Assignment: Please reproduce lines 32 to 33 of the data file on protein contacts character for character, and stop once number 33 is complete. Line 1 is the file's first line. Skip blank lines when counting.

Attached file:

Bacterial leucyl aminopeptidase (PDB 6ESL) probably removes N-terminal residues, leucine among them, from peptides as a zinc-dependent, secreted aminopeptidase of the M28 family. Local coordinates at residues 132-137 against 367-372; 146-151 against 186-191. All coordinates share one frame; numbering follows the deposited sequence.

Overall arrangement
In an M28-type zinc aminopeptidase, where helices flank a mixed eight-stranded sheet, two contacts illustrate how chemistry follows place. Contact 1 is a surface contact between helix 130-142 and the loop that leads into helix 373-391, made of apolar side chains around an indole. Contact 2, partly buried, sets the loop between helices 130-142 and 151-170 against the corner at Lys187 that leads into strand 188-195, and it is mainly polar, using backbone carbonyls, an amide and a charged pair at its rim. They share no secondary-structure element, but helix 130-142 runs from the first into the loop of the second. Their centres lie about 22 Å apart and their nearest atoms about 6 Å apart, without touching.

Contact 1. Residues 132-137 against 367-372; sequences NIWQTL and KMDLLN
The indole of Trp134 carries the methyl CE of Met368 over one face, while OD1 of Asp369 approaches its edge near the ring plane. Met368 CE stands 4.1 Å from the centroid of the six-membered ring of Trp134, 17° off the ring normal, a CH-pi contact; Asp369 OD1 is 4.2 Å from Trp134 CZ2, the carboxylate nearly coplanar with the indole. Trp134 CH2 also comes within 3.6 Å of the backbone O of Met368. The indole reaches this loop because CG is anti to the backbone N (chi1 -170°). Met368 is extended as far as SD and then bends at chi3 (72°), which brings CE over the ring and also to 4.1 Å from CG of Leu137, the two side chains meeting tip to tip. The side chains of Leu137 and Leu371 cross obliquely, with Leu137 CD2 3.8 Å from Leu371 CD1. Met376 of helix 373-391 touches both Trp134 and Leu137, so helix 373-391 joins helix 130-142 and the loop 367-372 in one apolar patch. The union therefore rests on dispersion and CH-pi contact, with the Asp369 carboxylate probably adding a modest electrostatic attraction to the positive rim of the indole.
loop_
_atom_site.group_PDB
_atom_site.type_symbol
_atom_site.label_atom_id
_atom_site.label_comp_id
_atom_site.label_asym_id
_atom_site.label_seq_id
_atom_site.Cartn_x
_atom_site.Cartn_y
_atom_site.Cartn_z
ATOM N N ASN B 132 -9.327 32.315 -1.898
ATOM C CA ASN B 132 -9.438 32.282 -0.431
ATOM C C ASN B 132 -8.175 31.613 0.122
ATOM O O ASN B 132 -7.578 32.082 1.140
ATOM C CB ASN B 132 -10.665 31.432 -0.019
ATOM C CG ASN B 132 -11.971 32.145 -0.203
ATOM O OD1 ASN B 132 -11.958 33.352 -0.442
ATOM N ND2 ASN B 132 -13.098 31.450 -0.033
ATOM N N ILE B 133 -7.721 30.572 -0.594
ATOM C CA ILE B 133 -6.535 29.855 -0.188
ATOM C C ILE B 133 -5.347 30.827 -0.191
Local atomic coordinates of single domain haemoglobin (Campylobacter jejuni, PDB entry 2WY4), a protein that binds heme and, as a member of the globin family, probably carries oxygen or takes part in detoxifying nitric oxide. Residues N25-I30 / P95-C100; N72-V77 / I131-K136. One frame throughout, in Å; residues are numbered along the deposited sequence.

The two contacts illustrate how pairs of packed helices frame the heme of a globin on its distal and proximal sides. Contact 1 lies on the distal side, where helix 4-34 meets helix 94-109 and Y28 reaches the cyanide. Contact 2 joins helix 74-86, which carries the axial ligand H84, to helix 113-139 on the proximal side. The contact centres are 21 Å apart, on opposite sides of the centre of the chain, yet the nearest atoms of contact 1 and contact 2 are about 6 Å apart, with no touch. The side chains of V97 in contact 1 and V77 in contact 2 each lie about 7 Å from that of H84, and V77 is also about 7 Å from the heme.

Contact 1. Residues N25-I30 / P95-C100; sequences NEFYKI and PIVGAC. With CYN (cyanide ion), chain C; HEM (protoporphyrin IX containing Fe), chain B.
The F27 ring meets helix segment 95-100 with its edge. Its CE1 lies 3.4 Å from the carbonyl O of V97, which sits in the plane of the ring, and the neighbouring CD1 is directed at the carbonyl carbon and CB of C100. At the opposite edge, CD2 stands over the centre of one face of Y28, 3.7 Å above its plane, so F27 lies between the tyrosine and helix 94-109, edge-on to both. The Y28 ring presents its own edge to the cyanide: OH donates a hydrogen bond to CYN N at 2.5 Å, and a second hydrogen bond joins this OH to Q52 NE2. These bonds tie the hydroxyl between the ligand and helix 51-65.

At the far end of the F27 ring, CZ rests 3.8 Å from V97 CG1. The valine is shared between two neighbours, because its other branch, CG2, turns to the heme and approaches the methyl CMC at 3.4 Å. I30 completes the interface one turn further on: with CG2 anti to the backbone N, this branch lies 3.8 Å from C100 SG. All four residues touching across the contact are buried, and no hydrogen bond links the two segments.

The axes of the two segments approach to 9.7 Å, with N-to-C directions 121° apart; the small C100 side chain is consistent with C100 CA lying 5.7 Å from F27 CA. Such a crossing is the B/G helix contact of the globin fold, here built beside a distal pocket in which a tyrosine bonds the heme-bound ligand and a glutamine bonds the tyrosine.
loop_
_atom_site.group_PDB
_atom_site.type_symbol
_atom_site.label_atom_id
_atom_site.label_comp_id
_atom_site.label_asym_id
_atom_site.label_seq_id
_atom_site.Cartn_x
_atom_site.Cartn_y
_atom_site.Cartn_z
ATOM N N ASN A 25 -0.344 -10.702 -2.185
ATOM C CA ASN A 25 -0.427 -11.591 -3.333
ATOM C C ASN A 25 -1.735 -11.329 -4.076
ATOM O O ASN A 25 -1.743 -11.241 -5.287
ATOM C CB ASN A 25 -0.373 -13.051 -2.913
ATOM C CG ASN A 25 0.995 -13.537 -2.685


The axes of the two segments approach to 9.7 Å, with N-to-C directions 121° apart; the small C100 side chain is consistent with C100 CA lying 5.7 Å from F27 CA. Such a crossing is the B/G helix contact of the globin fold, here built beside a distal pocket in which a tyrosine bonds the heme-bound ligand and a glutamine bonds the tyrosine.
loop_